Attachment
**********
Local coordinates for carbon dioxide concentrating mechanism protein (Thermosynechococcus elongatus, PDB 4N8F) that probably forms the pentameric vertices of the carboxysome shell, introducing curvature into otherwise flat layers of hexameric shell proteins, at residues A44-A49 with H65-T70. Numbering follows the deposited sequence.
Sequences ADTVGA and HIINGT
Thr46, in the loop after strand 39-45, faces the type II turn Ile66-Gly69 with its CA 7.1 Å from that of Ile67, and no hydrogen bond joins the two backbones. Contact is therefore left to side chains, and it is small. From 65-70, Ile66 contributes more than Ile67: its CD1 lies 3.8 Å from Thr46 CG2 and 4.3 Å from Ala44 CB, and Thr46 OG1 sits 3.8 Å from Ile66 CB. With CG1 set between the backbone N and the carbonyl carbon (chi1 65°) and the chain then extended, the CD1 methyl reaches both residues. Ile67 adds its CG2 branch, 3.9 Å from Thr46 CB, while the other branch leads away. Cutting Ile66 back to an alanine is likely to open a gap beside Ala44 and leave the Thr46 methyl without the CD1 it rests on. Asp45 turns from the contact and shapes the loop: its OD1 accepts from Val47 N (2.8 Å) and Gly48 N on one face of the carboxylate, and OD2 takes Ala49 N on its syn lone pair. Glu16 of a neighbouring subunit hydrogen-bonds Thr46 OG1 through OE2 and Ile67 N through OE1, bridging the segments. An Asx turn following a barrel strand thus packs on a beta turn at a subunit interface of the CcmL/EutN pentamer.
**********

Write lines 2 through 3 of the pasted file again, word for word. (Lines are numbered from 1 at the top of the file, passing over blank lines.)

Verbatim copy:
Sequences ADTVGA and HIINGT
Thr46, in the loop after strand 39-45, faces the type II turn Ile66-Gly69 with its CA 7.1 Å from that of Ile67, and no hydrogen bond joins the two backbones. Contact is therefore left to side chains, and it is small. From 65-70, Ile66 contributes more than Ile67: its CD1 lies 3.8 Å from Thr46 CG2 and 4.3 Å from Ala44 CB, and Thr46 OG1 sits 3.8 Å from Ile66 CB. With CG1 set between the backbone N and the carbonyl carbon (chi1 65°) and the chain then extended, the CD1 methyl reaches both residues. Ile67 adds its CG2 branch, 3.9 Å from Thr46 CB, while the other branch leads away. Cutting Ile66 back to an alanine is likely to open a gap beside Ala44 and leave the Thr46 methyl without the CD1 it rests on. Asp45 turns from the contact and shapes the loop: its OD1 accepts from Val47 N (2.8 Å) and Gly48 N on one face of the carboxylate, and OD2 takes Ala49 N on its syn lone pair. Glu16 of a neighbouring subunit hydrogen-bonds Thr46 OG1 through OE2 and Ile67 N through OE1, bridging the segments. An Asx turn following a barrel strand thus packs on a beta turn at a subunit interface of the CcmL/EutN pentamer.